Breeds are categorised by the UK Kennel Club into 7 groups, according to what they were bred to do. The groups are: gundogs, hounds, pastoral, terriers, toys, utility, and working. A summary of their origins and personality traits is provided below. If you are not sure which breed to choose, it may help to begin by choosing a group, and then try to narrow it down from there.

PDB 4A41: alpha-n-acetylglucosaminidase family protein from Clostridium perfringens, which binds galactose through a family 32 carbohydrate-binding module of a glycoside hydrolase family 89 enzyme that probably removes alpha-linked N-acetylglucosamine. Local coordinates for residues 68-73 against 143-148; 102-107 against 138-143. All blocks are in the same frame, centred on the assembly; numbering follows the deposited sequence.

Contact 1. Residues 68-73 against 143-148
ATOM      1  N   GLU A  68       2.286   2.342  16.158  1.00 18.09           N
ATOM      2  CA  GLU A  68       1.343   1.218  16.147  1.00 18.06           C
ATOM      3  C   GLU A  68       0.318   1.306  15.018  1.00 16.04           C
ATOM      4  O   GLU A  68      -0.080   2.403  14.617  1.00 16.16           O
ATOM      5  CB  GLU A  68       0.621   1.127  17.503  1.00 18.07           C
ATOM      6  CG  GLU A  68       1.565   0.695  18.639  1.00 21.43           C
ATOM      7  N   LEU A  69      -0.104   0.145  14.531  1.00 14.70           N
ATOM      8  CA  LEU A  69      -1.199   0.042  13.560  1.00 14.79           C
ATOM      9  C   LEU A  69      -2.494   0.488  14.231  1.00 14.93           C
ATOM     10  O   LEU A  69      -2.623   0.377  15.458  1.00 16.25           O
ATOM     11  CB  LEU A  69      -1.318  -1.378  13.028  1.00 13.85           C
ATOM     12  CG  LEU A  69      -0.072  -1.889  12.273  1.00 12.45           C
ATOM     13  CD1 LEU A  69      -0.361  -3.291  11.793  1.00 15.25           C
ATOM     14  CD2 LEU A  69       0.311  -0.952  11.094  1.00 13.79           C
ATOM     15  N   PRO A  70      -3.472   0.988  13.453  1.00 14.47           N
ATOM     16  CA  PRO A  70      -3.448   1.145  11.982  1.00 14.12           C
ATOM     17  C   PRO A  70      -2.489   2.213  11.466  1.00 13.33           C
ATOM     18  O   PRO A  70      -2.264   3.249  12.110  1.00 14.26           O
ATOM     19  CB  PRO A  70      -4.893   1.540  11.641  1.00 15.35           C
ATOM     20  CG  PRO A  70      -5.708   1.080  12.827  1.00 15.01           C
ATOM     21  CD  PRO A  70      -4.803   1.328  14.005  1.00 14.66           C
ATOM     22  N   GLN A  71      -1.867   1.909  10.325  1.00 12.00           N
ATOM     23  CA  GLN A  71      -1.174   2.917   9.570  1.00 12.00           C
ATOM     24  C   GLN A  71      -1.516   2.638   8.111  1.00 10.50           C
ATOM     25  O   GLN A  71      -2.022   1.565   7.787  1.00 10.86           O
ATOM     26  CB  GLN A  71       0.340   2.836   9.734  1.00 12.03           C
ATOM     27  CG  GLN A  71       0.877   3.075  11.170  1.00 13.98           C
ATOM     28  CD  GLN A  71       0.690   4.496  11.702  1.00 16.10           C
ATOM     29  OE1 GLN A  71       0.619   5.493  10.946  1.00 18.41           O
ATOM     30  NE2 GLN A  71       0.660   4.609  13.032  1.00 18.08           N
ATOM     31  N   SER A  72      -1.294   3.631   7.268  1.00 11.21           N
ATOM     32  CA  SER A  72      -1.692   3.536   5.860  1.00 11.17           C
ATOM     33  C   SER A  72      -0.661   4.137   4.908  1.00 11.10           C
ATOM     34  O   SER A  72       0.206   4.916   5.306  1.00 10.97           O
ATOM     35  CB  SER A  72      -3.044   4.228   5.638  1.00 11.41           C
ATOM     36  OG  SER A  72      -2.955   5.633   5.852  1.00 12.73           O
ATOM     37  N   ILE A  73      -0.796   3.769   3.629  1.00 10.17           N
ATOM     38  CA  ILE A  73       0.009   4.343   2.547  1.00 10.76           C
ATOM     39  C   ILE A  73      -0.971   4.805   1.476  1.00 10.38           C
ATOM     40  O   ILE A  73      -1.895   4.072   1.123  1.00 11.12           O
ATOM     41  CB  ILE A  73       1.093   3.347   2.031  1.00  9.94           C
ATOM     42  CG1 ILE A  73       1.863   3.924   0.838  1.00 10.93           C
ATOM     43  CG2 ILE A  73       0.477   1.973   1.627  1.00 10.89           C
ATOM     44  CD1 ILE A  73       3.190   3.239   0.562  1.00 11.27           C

Gundogs were bred to help people hunt by flushing game, pointing to game so it can be shot, and retrieving the animals that are shot. They need to work closely with people and so are usually sociable, willing to please and easy to train. They often have a soft bite so they do not damage the game they retrieve, and their desire to use their mouths can make them great chewers when growing up. The upside of this is that they also enthusiastic toy players. This makes them more fun to be with, especially for children, and also makes training easier as it gives you something else you can reward them with. They usually enjoy close contact with their humans, but can be boisterous if they do not get enough exercise. Most gundogs have the energy and stamina to keep on the move all day so plenty of exercise is essential. They usually make very good dogs for an active family as they tend to be tolerant and playful with children if raised with them.